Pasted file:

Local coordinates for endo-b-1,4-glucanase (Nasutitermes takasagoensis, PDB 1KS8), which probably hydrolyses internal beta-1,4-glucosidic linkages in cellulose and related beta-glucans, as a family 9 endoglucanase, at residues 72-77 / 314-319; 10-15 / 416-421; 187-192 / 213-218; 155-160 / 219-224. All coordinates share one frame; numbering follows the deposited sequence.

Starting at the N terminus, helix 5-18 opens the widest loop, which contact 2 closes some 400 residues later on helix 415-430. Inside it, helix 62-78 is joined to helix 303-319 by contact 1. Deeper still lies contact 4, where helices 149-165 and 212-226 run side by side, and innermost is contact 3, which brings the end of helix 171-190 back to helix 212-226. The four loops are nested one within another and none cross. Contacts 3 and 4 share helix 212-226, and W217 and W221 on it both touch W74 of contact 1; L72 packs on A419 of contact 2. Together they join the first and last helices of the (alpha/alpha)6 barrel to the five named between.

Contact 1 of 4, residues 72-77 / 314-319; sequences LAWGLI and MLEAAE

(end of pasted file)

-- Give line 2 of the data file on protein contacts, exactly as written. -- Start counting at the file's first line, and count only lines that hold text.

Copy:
Starting at the N terminus, helix 5-18 opens the widest loop, which contact 2 closes some 400 residues later on helix 415-430. Inside it, helix 62-78 is joined to helix 303-319 by contact 1. Deeper still lies contact 4, where helices 149-165 and 212-226 run side by side, and innermost is contact 3, which brings the end of helix 171-190 back to helix 212-226. The four loops are nested one within another and none cross. Contacts 3 and 4 share helix 212-226, and W217 and W221 on it both touch W74 of contact 1; L72 packs on A419 of contact 2. Together they join the first and last helices of the (alpha/alpha)6 barrel to the five named between.